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I have inherited some code which is periodically (randomly) failing due to an Input/Output error being raised during a call to print. I am trying to determine the cause of the exception being raised (or at least, better understand it) and how to handle it correctly.

When executing the following line of Python (in a 2.6.6 interpreter, running on CentOS 5.5):

print >> sys.stderr, 'Unable to do something: %s' % command

The exception is raised (traceback omitted):

IOError: [Errno 5] Input/output error

For context, this is generally what the larger function is trying to do at the time:

from subprocess import Popen, PIPE
import sys
def run_commands(commands):
    for command in commands:
        try:
            out, err = Popen(command, shell=True, stdout=PIPE, stderr=PIPE).communicate()
            print >> sys.stdout, out
            if err:
                raise Exception('ERROR -- an error occurred when executing this command: %s --- err: %s' % (command, err))
        except:
            print >> sys.stderr, 'Unable to do something: %s' % command
run_commands(["ls", "echo foo"])

The >> syntax is not particularly familiar to me, it's not something I use often, and I understand that it is perhaps the least preferred way of writing to stderr. However I don't believe the alternatives would fix the underlying problem.

From the documentation I have read, IOError 5 is often misused, and somewhat loosely defined, with different operating systems using it to cover different problems. The best I can see in my case is that the python process is no longer attached to the terminal/pty.

As best I can tell nothing is disconnecting the process from the stdout/stderr streams - the terminal is still open for example, and everything 'appears' to be fine. Could it be caused by the child process terminating in an unclean fashion? What else might be a cause of this problem - or what other steps could I introduce to debug it further?

In terms of handling the exception, I can obviously catch it, but I'm assuming this means I wont be able to print to stdout/stderr for the remainder of execution? Can I reattach to these streams somehow - perhaps by resetting sys.stdout to sys.__stdout__ etc? In this case not being able to write to stdout/stderr is not considered fatal but if it is an indication of something starting to go wrong I'd rather bail early.

I guess ultimately I'm at a bit of a loss as to where to start debugging this one...

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I can see only a few people have viewed this question, with no comments/answers. If the question is poorly structured/unclear, please help me improve it so I can work towards an answer. –  Mark Streatfield May 5 '12 at 4:33
    
I am expiriencing this error too. So annoying to get this error sometimes. –  Saša Šijak Jun 13 '12 at 13:51
    
Don't feel bad about few replies; your question and format are great; this is simply a difficult question to answer. –  culix Dec 25 '13 at 7:40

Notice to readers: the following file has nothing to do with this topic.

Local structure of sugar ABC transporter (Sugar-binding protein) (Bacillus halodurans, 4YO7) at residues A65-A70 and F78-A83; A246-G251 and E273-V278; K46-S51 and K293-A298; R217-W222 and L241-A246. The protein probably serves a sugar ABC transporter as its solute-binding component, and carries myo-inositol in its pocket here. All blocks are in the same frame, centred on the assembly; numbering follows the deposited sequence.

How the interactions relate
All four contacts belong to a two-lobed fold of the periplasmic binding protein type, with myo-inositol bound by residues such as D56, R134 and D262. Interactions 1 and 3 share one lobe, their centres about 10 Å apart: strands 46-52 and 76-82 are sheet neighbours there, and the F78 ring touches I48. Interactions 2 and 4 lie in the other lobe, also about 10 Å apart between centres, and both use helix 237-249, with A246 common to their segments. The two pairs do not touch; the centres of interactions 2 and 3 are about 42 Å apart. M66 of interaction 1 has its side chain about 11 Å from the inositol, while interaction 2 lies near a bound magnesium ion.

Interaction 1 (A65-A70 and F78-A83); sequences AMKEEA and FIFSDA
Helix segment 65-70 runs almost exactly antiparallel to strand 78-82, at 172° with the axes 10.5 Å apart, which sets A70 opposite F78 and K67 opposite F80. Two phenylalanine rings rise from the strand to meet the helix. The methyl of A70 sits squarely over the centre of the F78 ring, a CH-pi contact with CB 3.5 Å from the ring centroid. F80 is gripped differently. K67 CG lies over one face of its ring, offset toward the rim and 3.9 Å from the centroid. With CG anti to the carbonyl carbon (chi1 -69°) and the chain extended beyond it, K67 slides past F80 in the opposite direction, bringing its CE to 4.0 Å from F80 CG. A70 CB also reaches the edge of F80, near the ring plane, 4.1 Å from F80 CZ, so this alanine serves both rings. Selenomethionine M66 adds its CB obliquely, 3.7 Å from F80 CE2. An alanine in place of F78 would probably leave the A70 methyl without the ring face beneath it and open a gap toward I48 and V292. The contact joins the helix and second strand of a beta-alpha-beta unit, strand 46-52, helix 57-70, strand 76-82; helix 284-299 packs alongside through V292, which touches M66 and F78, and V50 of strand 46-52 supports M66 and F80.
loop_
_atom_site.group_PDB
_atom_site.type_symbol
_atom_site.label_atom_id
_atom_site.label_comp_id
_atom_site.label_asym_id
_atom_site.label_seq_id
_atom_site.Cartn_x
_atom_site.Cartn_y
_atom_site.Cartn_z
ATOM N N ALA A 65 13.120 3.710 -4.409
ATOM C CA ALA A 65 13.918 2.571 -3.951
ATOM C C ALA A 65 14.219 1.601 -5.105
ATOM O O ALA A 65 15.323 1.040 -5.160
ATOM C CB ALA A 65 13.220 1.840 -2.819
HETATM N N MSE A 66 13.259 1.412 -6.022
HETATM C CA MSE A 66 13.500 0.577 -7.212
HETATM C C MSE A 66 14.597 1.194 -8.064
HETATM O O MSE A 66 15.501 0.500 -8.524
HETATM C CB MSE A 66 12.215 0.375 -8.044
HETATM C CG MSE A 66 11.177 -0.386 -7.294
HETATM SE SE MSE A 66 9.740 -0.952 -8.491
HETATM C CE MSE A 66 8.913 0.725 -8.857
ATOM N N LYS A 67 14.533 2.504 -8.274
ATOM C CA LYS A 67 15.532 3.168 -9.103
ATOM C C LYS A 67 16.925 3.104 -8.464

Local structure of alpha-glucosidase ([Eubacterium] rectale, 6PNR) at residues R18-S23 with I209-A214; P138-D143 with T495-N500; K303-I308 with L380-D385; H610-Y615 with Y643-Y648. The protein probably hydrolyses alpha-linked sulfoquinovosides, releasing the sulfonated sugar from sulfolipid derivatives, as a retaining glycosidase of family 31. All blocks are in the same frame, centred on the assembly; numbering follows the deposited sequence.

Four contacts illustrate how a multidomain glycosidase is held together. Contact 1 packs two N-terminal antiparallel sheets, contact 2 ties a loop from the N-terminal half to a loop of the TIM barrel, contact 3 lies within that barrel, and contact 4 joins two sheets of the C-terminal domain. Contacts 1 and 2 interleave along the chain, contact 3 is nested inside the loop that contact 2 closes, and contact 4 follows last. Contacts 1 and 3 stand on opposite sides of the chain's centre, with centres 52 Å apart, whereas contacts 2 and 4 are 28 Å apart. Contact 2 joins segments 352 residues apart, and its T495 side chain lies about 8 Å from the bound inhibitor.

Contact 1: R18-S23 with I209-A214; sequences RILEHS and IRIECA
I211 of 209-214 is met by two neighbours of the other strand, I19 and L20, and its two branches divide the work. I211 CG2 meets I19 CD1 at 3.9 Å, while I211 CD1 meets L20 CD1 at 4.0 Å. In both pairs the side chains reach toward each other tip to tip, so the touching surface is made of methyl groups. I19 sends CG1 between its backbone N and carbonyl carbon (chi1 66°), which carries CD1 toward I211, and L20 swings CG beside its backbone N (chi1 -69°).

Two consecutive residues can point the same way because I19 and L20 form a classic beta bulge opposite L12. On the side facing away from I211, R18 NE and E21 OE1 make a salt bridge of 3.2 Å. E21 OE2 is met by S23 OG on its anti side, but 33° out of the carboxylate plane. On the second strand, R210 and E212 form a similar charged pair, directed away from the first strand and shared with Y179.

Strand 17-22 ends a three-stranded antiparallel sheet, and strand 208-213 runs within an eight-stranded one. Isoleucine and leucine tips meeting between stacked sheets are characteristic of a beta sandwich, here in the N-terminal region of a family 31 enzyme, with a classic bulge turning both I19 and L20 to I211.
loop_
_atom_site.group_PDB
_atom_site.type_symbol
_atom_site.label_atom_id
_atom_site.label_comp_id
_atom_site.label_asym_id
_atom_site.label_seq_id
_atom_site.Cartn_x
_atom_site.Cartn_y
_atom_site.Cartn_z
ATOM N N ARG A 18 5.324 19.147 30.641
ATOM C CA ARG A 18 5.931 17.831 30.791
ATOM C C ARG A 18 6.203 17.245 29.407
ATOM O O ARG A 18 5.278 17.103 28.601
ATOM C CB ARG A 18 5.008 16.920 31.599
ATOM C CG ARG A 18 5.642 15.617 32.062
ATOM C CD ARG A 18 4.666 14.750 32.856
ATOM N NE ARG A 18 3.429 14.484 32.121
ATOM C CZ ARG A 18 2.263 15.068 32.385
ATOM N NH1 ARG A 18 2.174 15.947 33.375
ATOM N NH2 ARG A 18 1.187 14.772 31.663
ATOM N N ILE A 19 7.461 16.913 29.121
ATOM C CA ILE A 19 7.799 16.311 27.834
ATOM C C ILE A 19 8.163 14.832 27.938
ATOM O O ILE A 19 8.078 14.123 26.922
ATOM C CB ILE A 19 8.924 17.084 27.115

So, any luck? I am having this same error with multiprocessing module and pickling my data. –  Charlie Sep 19 at 17:16
    
@Charlie - no, unfortunately not. None of the answers here quite fit or explain my use case. It is something I've learned to live with/work around. –  Mark Streatfield Sep 28 at 0:56

3 Answers 3

I think it has to do with the terminal the process is attached to. I got this error when I run a python process in the background and closed the terminal in which I started it:

$ myprogram.py
Ctrl-Z
$ bg
$ exit

The problem was that I started a not daemonized process in a remote server and logged out (closing the terminal session). A solution was to start a screen/tmux session on the remote server and start the process within this session. Then detaching the session+log out keeps the terminal associated with the process. This works at least in the *nix world.

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I had a very similar problem. I had a program that was launching several other programs using the subprocess module. Those subprocesses would then print output to the terminal. What I found was that when I closed the main program, it did not terminate the subprocesses automatically (as I had assumed), rather they kept running. So if I terminated both the main program and then the terminal it had been launched from*, the subprocesses no longer had a terminal attached to their stdout, and would throw an IOError. Hope this helps you.

*NB: it must be done in this order. If you just kill the terminal, (for some reason) that would kill both the main program and the subprocesses.

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1  
What you describe makes sense for my situation, however a question remains. According to the docs, the call to communicate() should read until end-of-file is reached, and wait for the subprocess to terminate. As I am getting this error during normal execution (I am leaving both the parent and child process to terminate naturally) does that mean that communicate() is returning early? –  Mark Streatfield Jul 31 '12 at 5:07

I just got this error because the directory where I was writing files to ran out of memory. Not sure if this is at all applicable to your situation.

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No, unfortunately not. Plenty of disk space available, apparently not reaching the max file handle limit, low cpu load, and no swapping. –  Mark Streatfield Mar 7 '13 at 7:18

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